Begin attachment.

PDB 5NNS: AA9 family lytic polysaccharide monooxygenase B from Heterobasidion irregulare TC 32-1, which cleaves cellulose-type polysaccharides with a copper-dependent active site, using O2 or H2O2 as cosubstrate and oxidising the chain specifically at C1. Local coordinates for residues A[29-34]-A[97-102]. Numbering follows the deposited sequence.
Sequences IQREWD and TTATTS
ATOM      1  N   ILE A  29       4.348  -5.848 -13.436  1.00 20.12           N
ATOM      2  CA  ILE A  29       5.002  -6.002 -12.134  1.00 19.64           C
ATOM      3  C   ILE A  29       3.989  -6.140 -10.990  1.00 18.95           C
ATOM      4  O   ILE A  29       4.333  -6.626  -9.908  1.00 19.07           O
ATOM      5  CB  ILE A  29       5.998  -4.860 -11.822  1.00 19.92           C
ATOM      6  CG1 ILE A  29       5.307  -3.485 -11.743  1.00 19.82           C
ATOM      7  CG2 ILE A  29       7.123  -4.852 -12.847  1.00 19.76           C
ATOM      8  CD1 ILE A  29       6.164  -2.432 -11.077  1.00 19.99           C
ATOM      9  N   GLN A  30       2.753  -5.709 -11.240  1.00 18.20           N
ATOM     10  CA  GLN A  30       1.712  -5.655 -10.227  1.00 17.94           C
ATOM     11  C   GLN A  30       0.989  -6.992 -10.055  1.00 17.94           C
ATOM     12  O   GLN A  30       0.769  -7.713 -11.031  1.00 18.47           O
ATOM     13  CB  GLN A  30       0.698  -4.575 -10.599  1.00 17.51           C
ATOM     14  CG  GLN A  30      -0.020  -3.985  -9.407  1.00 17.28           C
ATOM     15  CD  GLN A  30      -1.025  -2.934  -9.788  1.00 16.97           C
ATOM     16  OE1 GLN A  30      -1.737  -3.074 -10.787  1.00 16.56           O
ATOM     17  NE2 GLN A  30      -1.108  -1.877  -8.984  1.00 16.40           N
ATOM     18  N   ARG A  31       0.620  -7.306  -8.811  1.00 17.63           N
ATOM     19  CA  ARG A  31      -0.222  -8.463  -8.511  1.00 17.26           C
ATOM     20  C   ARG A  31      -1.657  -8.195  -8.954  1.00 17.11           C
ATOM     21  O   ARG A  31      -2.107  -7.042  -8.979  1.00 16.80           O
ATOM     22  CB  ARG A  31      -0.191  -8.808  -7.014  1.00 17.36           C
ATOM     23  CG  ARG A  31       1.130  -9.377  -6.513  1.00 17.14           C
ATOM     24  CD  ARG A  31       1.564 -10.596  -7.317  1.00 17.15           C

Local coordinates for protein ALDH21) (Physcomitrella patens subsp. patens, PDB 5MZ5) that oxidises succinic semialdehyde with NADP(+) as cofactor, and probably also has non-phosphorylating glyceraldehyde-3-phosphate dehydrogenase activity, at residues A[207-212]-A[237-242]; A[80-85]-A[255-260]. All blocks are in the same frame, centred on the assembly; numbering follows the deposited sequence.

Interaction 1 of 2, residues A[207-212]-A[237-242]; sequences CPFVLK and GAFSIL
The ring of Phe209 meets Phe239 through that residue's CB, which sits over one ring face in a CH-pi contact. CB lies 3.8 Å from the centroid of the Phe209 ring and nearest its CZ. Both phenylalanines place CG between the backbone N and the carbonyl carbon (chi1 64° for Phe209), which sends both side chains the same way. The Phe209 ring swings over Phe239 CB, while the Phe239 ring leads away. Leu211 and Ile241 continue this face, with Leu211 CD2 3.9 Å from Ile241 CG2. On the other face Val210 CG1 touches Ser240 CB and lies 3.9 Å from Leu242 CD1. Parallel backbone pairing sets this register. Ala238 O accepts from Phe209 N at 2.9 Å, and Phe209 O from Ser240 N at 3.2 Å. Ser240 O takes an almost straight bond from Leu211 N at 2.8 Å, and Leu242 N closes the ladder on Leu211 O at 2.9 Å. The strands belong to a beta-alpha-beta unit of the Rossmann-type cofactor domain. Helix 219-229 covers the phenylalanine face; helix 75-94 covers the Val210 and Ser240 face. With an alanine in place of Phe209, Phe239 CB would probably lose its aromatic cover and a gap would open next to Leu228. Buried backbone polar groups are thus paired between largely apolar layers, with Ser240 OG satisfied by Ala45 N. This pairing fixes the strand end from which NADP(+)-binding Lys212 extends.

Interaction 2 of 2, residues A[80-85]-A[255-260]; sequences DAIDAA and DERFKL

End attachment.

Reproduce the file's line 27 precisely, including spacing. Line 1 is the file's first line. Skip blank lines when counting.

Local coordinates for protein ALDH21) (Physcomitrella patens subsp. patens, PDB 5MZ5) that oxidises succinic semialdehyde with NADP(+) as cofactor, and probably also has non-phosphorylating glyceraldehyde-3-phosphate dehydrogenase activity, at residues A[207-212]-A[237-242]; A[80-85]-A[255-260]. All blocks are in the same frame, centred on the assembly; numbering follows the deposited sequence.